Non-N-Methyl D-Aspartate Receptors Are Involved in the Hypertension of D5 Dopamine Receptor Knockout Mice.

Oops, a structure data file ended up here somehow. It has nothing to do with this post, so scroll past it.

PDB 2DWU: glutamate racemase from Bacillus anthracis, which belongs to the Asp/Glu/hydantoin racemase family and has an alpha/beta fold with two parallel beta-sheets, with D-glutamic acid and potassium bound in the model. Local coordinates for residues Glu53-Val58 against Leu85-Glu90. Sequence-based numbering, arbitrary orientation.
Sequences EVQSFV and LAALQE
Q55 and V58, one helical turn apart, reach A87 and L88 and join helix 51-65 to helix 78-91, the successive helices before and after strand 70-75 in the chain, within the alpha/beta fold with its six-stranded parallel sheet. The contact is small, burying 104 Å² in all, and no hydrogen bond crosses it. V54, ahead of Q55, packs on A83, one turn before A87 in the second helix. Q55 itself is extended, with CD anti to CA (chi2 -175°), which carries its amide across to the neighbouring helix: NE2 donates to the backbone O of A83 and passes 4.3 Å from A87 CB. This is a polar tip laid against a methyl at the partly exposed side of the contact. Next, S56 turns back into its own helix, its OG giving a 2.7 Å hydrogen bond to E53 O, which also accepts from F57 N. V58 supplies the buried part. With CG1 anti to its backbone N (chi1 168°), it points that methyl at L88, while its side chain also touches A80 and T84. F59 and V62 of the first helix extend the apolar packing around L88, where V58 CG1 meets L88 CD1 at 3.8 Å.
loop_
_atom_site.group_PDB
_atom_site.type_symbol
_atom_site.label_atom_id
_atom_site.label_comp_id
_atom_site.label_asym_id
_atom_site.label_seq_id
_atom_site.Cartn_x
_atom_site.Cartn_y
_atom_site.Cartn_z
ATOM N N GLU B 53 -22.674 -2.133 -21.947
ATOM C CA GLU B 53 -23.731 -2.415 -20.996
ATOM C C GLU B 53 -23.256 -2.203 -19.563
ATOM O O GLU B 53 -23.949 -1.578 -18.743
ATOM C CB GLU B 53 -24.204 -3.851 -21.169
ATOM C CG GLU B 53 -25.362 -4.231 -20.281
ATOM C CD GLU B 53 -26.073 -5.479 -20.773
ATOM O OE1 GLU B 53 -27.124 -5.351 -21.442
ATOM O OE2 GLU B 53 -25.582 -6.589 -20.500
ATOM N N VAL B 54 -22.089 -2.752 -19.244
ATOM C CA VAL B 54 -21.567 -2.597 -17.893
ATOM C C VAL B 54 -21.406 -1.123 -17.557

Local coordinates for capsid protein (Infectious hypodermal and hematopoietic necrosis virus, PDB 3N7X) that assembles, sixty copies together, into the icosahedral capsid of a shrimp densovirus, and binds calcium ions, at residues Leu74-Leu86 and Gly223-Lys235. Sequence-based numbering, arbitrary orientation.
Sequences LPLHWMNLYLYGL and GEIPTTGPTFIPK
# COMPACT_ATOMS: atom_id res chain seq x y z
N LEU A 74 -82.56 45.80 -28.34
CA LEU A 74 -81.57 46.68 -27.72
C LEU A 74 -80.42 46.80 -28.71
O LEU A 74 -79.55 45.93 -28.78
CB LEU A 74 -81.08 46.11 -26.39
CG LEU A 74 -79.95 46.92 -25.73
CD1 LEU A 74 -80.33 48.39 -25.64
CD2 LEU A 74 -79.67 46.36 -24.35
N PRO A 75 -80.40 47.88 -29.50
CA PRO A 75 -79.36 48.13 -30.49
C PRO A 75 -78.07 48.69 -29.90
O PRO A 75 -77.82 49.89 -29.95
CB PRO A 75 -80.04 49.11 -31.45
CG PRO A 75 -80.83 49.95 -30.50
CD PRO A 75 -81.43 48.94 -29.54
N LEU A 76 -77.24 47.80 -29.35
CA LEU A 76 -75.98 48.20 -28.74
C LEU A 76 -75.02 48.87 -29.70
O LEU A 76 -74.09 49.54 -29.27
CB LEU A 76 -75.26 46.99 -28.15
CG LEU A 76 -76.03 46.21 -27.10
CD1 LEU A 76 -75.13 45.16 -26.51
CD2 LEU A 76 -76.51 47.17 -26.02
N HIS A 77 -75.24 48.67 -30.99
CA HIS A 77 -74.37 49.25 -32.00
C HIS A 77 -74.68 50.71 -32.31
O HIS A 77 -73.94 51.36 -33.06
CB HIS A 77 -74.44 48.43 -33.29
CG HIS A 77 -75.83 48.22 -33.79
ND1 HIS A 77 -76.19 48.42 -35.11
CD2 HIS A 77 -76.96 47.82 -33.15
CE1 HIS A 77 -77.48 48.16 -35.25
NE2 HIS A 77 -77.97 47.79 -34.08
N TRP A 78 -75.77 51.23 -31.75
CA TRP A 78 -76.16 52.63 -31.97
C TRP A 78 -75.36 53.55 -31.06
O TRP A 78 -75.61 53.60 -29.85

Dopamine receptors are important in the regulation of renal and cardiovascular function. Mice with disrupted D5 dopamine receptors develop vasopressin-dependent hypertension. Systolic and diastolic blood pressures (BP) were higher in homozygous, D5-/- (systolic BP 136±2 mmHg, diastolic BP 103±2 mmHg, n=45) and heterozygous, D5+/- (systolic BP 135±4 mmHg, diastolic BP 100±5 mmHg, n=8) compared with wild type mice, D5+/+ (systolic BP 104±1 mmHg, diastolic BP 79±1 mmHg, n=45). The maximum decrease in mean arterial pressure (MAPmax) caused by blockade of V1 vasopressin receptors [1-(β-mercapto-β, β-cyclopentamethylene propionic acid), 2-(O-methyl) tyrosine]-Arg8-vasopressin, 10 μg/kg) was greater in D5-/- mice (MAPmax -14±3%, n=13, P<0.05) than in D5+/+ mice (MAPmax -3±1%, n=8), suggesting that in the D5-/- mice V1 receptors were activated, presumably by a central nervous system (CNS) mechanism since circulating AVP levels were not elevated. α-adrenergic receptors were involved; α-adrenergic blockade with phentolamine decreased MAP to a greater and longer extent in D5-/- (MAPmax -21±3%,n=13) than in D5+/+ mice (MAPmax -12±5%, n=7, P<0.05). In the CNS, V1 receptors are linked to the sympathetic nervous system (SNS) via non-NMDA receptors. To prove a CNS-mediated mechanism of hypertension in D5-/- mice, we studied the effect of 2 non-NMDA antagonists on MAP. CNQX (1 mg/kg), a non-NMDA antagonist that does not cross the blood brain barrier had no effect on MAP in either D5-/- or D5+/+ mice. In contrast, the non-NMDA antagonist GYKI (8 mg/kg),which crosses the blood brain barrier, decreased MAP to a greater extent in D5-/- mice (MAPmax -12±4%, n=9, P<0.05) than in D5+/+ mice (MAPmax -3±1%, n=9). V1 and non-NMDA receptors were linked because the decrease in MAP in D5-/- mice caused by combined V1 and GYKI was similar to those caused by either drug, alone. Therefore, disruption of the D5 receptor produces a CNS-mediated hypertension via the interaction of V1 and non-NMDA receptors with the SNS.